Fleckner (2008) states, to address the increasing challenges of legislating that governments face in modern societies, countries all over the world have begun to outsource rulemaking to bodies consisting of people familiar with the subject. One of the most instructive examples of the challenges today's legislators face is accounting: hardly anyone except professional accountants understand it, and it would be naive to assume that government officials or members of parliament could draft, discuss, and enact accounting rules. For that reason, policymakers rely on private entities to establish financial accounting and reporting standards. The two most influential standard-setters are the Financial Accounting Standards Board (FASB) and the International Accounting Standards Board (IASB).
The International Financial Reporting Standards (IFRS) are standards developed by the International Accounting Standards Board (IASB). The IASB is an independent accounting standard-setting body based in London, UK. On the 1st of March 2001, it took over the role of setting standards from its predecessor, the International Accounting Standards Committee (IASC), which was founded in June 1973 in London. According to the IASB Due Process Handbook April 2006, the foremost objective of the IASB is to develop, in the public interest, a single set of high quality, understandable and enforceable global accounting standards.
According to the IASB Due Process Handbook, the IASB considers the following factors when adding agenda items: (a) The relevance to users of the information involved and the reliability of information that could be provided (b) Existing guidance available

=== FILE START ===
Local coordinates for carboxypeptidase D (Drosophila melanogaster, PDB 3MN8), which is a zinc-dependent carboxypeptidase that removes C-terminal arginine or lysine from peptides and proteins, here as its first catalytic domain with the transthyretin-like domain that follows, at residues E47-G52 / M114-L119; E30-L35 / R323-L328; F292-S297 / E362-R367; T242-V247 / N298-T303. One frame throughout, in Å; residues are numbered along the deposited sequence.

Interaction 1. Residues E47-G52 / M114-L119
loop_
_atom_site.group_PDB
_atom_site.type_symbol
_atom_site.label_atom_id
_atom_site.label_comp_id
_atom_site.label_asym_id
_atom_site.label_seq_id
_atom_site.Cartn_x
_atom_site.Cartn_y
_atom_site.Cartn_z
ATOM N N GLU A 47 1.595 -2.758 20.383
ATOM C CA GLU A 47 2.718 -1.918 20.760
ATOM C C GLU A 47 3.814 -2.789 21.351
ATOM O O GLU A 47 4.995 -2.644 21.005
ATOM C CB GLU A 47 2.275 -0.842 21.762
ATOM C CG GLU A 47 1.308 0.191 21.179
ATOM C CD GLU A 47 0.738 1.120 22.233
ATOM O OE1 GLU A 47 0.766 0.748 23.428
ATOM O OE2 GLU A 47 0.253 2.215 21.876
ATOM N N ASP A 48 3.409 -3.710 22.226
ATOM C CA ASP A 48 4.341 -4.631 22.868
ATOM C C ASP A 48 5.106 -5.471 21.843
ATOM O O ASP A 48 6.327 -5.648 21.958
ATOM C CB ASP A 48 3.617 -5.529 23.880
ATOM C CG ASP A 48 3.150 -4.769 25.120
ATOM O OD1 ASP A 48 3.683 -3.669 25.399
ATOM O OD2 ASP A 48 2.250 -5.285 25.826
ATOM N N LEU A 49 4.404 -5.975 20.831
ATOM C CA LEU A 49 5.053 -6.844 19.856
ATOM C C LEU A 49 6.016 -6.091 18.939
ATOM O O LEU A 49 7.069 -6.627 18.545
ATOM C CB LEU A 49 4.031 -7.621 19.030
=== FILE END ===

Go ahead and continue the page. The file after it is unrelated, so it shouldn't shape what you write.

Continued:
(c) The possibility of increasing convergence
(d) The quality of the standards to be developed
(e) Resource constraints.
Furthermore, the IASB Due Process Handbook states that the IASB considers whether the project [the standard setting process] would address the needs of users across different jurisdictions, taking into account the following factors: • Changes in the financial reporting and regulatory environment— whether the issue is internationally relevant, and has emerged as a result of changes in the financial reporting environment and regulatory requirements across jurisdictions. • Pervasiveness—whether the issue is one that (a) affects more than a few entities and more than a few jurisdictions, (b) gives rise to problems that are frequent and material and (c) will persist if not resolved.
• Urgency—whether requests have been received from constituents, with reasonable justifications, that the IASB should address the issue as a matter of priority. • Consequences—whether the absence of a new standard might cause users to make suboptimal decisions.
THE IASB’S FRAMEWORK AND FINANCIAL STATEMENTS
The IASB's Framework, which deals with the preparation and presentation of financial statements, describes the basic concepts and criteria by which financial statements are prepared and presented. The Framework serves as a guide to the IASB in developing accounting standards, known as the International Financial Reporting Standards, previously called the International Accounting Standards. It is also used to resolve accounting issues that are not expressly addressed by any of the current accounting standards. “Financial reporting, done annually by private enterprises and quarterly by public companies, offers essential information about the financial health of an organization. Interested parties often use this information to support investing and financing decisions. Companies prepare their reports in an agreed format, including a balance sheet, income statement, cash flow statement, and footnotes as required”- bnet.com According to paragraph 9 of the Framework, the primary categories of users of financial statements are present and potential investors, lenders, employees, suppliers and other trade creditors, customers, governments and their agencies...